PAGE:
The Cagayan de Oro City's name can be traced back during the arrival of the Recollect friars in 1622, the area around Himologan was already known as "Cagayan". In fact, early Spanish documents in the 1500s already referred to the place as "Cagayan". The area of Northern Mindanao, which included Cagayan, was granted as an encomienda to a certain Juan Griego on Jan. 25, 1571. How did this name originate, when we also know that there is a Cagayan in Luzon and a Cagayan in Sulu Language researchers trace the etymology of the name "Cagayan" as coming from the Proto-Philippine language, the root of many Filipino languages? In this language, which was Malayo-Polynesian, the word for water was "ag". "Agus" was the "flow of the water" hence "agusan" was "the place where there is a flow of the water". In that same language, "kagay" meant "river". "Kagay-an" meant "the place of the river". That is the root of the name of Cagayan, derived from the great river that runs through the city.


A Philippine province is headed by a Governor. A Provincial Council (Sangguniang Panlalawigan) is composed of a Vice Governor (Presiding Officer) and Provincial Board Members. A Philippine city or municipality is headed by a Mayor. A City Council (Sangguniang Panlungsod) or Municipal Council (Sangguniang Bayan) is composed of a Vice Mayor (Presiding Officer) and City or Municipal Councilors. A barangay is headed by a Barangay Captain, who is also the presiding officer of the barangay council. The Barangay Council is composed of seven (7) Barangay Kagawads. A similar unit called a Youth Council (Sangguniang Kabataan) is headed by an SK Chairperson with a similar rank to a Barangay Captain. The council is composed of SK Members.


  • Cagayan de Oro is quite sufficient when it comes to land transportation; you can easily roam around the city by any means of land transport. If you only want to go around the city proper, there is a number of private firms provide rent-a-car services; operate taxi cabs, public utility jeepneys and trucking or hauling services. Taxis in the city are all air-conditioned and most are new models. The taxis are either colored yellow or white and have yellow plates.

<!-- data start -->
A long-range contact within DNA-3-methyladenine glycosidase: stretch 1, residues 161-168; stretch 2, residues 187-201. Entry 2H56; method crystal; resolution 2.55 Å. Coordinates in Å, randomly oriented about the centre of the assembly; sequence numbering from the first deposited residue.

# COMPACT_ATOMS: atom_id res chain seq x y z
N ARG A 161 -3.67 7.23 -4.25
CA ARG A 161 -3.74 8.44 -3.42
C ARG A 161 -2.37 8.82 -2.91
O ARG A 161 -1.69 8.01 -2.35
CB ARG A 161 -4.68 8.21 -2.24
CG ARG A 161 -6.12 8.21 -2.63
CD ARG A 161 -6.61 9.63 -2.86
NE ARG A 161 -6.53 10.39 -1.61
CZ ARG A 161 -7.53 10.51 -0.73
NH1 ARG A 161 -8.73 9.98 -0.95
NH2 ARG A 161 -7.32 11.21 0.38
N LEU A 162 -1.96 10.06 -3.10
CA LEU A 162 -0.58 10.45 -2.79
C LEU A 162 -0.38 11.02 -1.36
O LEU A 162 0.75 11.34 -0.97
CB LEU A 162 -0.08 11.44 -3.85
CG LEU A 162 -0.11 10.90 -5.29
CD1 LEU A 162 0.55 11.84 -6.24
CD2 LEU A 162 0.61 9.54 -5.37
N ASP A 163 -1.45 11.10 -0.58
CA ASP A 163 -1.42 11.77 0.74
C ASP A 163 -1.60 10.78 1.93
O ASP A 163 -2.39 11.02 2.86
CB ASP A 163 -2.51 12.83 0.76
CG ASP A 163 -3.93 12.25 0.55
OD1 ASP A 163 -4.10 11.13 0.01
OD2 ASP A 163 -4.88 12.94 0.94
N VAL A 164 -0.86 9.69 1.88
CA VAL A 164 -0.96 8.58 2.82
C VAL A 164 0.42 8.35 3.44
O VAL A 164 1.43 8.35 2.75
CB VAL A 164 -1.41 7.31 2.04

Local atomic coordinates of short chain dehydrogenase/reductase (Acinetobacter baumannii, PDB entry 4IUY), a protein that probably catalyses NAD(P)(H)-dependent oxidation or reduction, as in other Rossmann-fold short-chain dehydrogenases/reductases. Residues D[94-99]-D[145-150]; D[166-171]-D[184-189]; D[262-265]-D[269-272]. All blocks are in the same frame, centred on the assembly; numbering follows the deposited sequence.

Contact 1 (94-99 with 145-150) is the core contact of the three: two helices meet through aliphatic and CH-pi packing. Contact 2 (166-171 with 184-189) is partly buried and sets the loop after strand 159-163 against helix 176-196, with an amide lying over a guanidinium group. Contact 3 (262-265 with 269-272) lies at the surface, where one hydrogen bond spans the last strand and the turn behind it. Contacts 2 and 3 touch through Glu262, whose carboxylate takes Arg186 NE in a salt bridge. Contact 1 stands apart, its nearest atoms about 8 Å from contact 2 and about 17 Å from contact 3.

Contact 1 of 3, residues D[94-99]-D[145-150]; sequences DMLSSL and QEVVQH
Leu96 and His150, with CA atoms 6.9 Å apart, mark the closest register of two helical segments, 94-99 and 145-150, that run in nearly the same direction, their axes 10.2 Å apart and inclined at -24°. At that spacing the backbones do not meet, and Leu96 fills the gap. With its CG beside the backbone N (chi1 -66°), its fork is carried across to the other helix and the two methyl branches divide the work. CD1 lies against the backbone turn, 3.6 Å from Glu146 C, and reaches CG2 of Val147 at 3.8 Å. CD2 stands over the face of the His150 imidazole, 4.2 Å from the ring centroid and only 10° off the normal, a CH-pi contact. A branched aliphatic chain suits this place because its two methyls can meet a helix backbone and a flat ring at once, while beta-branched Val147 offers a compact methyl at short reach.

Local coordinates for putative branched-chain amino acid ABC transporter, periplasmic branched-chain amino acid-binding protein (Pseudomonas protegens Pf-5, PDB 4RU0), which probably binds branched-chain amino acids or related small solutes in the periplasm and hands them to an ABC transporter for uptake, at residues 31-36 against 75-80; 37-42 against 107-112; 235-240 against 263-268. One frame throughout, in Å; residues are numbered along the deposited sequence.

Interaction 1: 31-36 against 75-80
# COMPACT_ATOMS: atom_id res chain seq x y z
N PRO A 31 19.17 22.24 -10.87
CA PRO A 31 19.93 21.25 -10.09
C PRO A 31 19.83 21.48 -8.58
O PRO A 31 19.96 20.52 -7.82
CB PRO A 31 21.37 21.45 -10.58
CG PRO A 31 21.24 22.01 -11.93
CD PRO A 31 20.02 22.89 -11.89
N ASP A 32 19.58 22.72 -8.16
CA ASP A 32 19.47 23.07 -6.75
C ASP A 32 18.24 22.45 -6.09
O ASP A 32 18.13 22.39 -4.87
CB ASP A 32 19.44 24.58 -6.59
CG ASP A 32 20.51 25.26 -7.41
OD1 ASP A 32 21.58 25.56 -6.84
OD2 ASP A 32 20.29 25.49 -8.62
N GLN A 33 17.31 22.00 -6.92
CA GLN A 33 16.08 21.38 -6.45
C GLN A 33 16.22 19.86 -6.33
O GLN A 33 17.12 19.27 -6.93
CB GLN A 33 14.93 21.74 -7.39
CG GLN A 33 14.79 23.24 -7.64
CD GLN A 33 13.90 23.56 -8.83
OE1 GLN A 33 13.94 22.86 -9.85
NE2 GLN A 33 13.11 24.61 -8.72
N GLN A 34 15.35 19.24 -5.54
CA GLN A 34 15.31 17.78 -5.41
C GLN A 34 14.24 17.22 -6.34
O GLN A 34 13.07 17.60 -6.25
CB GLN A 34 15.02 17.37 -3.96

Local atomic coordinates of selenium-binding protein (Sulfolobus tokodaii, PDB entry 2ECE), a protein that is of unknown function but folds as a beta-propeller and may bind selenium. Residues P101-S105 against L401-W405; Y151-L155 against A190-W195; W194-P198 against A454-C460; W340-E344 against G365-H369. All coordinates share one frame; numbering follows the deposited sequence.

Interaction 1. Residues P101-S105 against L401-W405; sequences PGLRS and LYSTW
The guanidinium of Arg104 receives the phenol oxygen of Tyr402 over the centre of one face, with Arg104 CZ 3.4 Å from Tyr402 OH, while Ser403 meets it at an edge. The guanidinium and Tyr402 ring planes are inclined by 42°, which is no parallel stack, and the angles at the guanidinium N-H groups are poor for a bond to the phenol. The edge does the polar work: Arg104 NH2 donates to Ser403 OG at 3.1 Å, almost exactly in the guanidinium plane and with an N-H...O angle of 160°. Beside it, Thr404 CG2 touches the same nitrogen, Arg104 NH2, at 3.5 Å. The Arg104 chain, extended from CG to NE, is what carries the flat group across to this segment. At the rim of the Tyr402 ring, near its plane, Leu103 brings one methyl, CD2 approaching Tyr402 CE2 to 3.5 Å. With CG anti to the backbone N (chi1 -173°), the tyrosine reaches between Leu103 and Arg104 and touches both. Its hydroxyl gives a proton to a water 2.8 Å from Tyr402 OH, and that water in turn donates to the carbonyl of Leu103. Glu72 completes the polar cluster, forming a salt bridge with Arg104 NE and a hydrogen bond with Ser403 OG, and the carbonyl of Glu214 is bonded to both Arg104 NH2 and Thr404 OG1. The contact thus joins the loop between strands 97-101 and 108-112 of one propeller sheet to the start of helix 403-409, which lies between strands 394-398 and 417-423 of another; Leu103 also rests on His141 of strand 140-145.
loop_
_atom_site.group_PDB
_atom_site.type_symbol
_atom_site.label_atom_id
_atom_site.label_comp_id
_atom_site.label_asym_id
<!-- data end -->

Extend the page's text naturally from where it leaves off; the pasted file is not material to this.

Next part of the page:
Another mode of transportation in the city is the Rela, Cagayan de Oro's version of the Philippine tricycle. It is a common mode of transportation even within the city proper. It seats around six to eight people and could get cramped. This is not an advised mode of transportation for plus sized people.

    There are three bus and jeepney terminals in the city which offer regular land trips.
  • Getting to Misamis Oriental
    By land, sea and air, Misamis Oriental is very accessible. Major airlines fly to the Lumbia Airport in Cagayan de Oro. A new airport however is in the works in Laguindingan which promises to be better, bigger, safer and cleaner than Lumbia.
  • Getting Around Camiguin Island
    All of Camiguin's municipalities are located along the island's coastline - making them easily accessible by the island's excellent roads and 64 km circumferential highway. This highway encircles the island and makes travels between tourist sites easily and convenient.